makes data transmission over lossy wireless networks robust and
effective. By applying coding in TCP, the data are coded before
transmission and redundancy is introduced during the coding. As a
result, the lost packets in the lossy wireless link can be recovered
at the receiver side by using redundancy. A famous coding TCP
prototype has been introduced by MIT, which combines TCP with network
coding and the experiments have shown that the network coding TCP can
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improve throughput in wireless network significantly
This document introduces a coded TCP mechanism by introducing coding
in the TCP layer. The coded TCP can improve data transmission in
lossy wireless network. Besides, it can interwork with standard TCP
and thus allows incremental deployment.
2. System architecture
The coded TCP adds the data encoding and decoding to the standard
TCP. The operation can be divided into sender side and receiver
side, and a coding header is introduced.
2.1. Sender side algorithm
o When data arrives from the application, first divide it into
packets where each packet is assumed to be of fixed length. The
length of packet is set as MSS (Max Segment Size) minus the length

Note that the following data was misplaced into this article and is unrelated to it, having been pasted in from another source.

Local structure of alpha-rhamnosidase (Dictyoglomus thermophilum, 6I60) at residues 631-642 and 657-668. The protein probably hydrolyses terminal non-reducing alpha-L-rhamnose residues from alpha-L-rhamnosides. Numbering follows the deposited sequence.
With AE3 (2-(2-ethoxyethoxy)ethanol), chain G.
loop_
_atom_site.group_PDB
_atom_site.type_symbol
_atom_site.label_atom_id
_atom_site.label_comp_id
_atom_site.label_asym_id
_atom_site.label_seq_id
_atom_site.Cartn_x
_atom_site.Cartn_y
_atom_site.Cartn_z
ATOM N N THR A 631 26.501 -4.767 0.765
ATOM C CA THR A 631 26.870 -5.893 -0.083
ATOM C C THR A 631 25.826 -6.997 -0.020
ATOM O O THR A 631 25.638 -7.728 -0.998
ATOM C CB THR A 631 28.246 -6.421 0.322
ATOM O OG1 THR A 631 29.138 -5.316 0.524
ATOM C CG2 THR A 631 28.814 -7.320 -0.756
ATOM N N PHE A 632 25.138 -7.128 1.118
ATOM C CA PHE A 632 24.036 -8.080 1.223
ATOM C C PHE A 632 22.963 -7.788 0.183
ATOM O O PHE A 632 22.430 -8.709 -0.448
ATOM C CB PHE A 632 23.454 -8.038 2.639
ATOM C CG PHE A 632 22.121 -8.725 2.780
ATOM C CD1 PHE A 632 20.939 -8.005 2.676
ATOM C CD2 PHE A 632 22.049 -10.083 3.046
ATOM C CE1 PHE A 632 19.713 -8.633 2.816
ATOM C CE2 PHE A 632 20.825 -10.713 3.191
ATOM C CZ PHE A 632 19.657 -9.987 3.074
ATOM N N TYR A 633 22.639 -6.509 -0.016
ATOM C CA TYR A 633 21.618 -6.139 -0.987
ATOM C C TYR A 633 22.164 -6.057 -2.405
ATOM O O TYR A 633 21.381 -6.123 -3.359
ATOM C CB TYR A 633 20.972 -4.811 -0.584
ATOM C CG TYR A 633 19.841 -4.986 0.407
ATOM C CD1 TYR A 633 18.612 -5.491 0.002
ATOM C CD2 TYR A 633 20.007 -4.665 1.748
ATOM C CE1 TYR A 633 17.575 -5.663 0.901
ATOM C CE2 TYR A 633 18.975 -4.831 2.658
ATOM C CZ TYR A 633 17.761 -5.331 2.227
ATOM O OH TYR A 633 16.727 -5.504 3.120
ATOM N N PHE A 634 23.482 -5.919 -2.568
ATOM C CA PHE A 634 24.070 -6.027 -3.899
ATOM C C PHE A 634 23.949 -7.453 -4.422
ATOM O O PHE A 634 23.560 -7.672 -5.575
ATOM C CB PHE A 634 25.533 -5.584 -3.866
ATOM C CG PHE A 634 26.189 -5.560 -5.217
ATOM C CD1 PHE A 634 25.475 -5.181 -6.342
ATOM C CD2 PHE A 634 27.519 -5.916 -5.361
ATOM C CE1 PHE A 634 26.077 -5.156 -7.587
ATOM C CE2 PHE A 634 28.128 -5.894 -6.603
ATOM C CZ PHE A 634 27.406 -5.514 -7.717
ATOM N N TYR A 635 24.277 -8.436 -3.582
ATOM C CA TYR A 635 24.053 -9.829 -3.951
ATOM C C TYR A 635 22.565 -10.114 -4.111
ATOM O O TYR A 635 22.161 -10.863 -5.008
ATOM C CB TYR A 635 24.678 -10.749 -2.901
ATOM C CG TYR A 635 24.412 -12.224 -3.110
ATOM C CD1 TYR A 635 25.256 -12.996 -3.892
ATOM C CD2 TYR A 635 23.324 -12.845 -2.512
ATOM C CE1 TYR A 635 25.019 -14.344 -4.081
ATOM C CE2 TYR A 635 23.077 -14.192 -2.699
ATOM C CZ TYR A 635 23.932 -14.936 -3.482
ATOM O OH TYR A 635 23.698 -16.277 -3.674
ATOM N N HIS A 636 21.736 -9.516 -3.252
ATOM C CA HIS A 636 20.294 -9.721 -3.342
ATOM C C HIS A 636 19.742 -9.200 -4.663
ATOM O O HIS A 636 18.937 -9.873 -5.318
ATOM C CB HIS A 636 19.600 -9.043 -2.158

of coding header. If the remainder of the data is not large
enough to form a complete packet, the packet is padded with zeros
to ensure that all packets are of the same length. Then deliver
the packets to encoding buffer. The encoding buffer is used to
o The encoding buffer consists of coding blocks where each coding
block contains the same number of packets. If the remainder of
the packets is not enough to fulfill a coding block, the coding
block is padded with zeros to ensure that all coding blocks
contains the same number of packets.
o In each coding block, the original packets are encoded by using
coding algorithm. Many coding algorithms can be applied and RLNC
(Random Linear Network Coding) is one of the proved algorithms
[Sundararajan011] [Kim013]. The algorithm generates the
combinations of the original packets (e.g., RLNC generates the
random linear combinations of the original packets). The number
of the generated combinations can be greater than the number of
the original packets and thus the redundancy is introduced. Each
coding block generates the same number of the combinations. The
coding algorithm MUST ensure that if the number of the received
combinations is equal or exceed to the number of the original
packets in a coding block at the receiver side, all original
packets in this coding block can be decoded successfully.
o The generated combinations are delivered to the standard TCP stack
in order to send to receiver side. In this case, the receiver